Does It Help Or Hinder?
The latest processor to go through TechPowerUp’s gauntlet of gaming is the Intel Core i9-13900K. They tested it in 53 games spanning the last decade to include DX11, DX12 and Vulkan in the results, and tested at 1080p, 1440p and at 4K. They also used an RTX 4090 for all the testing, to ensure they weren’t running into GPU limitations when attempting to benchmark the CPU.
In default settings the Core i9-13900K has 24 cores, eight of which are Performance and 16 of which are Efficiency which led TPU to wonder if disabling them to ensure that a game could only access the Hyperthreaded Performance cores would impact performance. As it turns out, it very much depends on the game itself. The age of the game doesn’t seem to be a deciding factor either, as Civ VI and Far Cry 5 both liked E-Cores disabled while DOTA and others ran better with them enabled.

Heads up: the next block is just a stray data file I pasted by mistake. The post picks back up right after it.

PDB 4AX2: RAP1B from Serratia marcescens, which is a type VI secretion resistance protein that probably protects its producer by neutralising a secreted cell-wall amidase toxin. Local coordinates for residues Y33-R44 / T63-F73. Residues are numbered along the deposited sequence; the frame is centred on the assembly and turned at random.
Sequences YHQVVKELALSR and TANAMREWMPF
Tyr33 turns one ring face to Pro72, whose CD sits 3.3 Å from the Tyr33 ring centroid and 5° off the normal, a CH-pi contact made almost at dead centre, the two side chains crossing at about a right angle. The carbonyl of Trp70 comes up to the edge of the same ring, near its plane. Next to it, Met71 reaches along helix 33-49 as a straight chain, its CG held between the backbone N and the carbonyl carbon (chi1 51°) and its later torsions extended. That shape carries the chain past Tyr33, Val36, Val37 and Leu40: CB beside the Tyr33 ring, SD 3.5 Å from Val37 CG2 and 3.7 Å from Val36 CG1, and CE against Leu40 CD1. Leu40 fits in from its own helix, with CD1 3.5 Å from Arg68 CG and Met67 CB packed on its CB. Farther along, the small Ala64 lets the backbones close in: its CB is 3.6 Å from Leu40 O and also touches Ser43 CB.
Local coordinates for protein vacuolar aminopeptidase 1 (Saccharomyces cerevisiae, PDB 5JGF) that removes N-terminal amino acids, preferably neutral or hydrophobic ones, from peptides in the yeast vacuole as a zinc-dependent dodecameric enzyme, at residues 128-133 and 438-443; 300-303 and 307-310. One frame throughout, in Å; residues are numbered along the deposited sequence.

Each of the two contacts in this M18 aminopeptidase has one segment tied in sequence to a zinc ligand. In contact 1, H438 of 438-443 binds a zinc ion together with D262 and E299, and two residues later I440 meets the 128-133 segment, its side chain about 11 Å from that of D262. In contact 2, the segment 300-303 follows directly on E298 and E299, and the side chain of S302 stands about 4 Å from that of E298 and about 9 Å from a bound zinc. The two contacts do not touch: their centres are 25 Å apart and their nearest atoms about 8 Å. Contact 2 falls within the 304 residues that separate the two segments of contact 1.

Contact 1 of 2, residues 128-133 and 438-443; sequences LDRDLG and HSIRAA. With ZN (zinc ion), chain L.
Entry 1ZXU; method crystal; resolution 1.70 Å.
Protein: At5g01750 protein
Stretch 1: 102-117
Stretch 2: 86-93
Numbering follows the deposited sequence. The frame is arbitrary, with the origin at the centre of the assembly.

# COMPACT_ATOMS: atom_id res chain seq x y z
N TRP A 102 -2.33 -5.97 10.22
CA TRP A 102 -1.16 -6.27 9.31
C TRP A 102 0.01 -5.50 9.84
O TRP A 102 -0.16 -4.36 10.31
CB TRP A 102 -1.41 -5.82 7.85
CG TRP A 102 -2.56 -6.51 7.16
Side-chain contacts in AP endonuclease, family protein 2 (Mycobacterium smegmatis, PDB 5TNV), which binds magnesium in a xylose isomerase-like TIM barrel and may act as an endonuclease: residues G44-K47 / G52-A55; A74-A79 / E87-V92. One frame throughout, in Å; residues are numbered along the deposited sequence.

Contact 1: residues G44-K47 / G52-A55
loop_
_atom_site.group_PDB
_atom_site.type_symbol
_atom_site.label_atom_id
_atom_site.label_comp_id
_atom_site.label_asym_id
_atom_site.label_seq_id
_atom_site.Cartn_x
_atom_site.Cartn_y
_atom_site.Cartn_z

The API doesn’t seem to matter that much either, when they broke the chart up into DX 11 only, there is still a mixed bag of results and the same with DX12/Vulkan. This seems to suggest that game developers haven’t caught up with Intel yet, and except in a few rare circumstances you might as well leave your E-Cores on, as games are not yet really aware of them.
It will be interesting to see how the performance of games evolves over the coming years.
In this week’s TPU50 Megabench we’re testing whether you can unlock additional gaming performance by disabling the E-Cores on a Raptor Lake Core i9-13900K processor. For our benchmarks we used the mighty GeForce RTX 4090, with 53 games at three resolutions.